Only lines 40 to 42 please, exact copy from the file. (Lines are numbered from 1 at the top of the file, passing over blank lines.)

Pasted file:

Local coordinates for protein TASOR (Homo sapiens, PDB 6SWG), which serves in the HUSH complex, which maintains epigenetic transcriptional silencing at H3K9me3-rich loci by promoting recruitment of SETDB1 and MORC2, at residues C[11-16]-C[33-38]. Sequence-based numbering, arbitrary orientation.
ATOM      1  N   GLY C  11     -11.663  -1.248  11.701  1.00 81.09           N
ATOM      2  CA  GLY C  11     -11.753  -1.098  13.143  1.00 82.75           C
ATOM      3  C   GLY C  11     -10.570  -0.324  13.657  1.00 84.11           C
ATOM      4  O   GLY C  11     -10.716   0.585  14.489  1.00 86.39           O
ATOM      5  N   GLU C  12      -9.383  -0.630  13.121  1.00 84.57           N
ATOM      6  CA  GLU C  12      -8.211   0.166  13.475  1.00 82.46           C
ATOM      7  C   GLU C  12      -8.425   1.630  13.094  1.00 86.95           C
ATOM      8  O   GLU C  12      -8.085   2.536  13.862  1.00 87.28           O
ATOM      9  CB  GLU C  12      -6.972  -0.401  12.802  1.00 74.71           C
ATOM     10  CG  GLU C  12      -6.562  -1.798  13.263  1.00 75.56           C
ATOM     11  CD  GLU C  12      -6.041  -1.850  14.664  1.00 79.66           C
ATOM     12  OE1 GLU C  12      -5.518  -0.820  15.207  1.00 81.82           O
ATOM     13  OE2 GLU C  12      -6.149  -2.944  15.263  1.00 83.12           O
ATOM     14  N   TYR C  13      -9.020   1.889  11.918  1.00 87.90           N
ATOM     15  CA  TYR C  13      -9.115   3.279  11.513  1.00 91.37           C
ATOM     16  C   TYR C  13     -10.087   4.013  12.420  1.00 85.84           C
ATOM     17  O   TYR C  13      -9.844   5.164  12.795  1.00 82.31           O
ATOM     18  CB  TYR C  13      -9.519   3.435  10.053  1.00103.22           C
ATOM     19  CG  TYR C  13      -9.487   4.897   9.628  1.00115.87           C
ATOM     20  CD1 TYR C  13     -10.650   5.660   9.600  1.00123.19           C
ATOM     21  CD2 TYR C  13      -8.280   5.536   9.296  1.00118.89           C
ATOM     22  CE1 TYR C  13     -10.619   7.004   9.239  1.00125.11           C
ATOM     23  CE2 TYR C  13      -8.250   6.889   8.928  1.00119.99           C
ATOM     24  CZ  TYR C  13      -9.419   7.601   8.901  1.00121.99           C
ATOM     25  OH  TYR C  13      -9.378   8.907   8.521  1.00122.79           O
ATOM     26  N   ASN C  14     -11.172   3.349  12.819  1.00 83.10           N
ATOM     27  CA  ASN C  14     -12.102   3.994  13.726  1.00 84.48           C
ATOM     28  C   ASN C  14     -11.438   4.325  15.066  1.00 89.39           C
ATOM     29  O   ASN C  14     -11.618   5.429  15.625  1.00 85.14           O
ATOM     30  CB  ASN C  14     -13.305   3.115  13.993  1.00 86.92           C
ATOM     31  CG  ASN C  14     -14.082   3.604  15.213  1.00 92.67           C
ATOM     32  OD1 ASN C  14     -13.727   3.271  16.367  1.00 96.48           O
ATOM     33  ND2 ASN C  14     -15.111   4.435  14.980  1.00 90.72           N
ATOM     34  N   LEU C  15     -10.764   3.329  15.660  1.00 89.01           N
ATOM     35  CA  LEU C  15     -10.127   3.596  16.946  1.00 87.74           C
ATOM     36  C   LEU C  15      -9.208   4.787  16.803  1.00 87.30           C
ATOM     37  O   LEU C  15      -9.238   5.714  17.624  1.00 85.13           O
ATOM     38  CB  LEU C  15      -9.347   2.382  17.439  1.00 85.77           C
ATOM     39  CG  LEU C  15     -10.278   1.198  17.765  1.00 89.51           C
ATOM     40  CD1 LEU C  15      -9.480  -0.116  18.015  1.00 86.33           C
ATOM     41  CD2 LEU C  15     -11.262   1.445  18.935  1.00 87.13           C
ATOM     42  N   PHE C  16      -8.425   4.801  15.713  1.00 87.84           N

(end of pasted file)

ATOM     39  CG  LEU C  15     -10.278   1.198  17.765  1.00 89.51           C
ATOM     40  CD1 LEU C  15      -9.480  -0.116  18.015  1.00 86.33           C
ATOM     41  CD2 LEU C  15     -11.262   1.445  18.935  1.00 87.13           C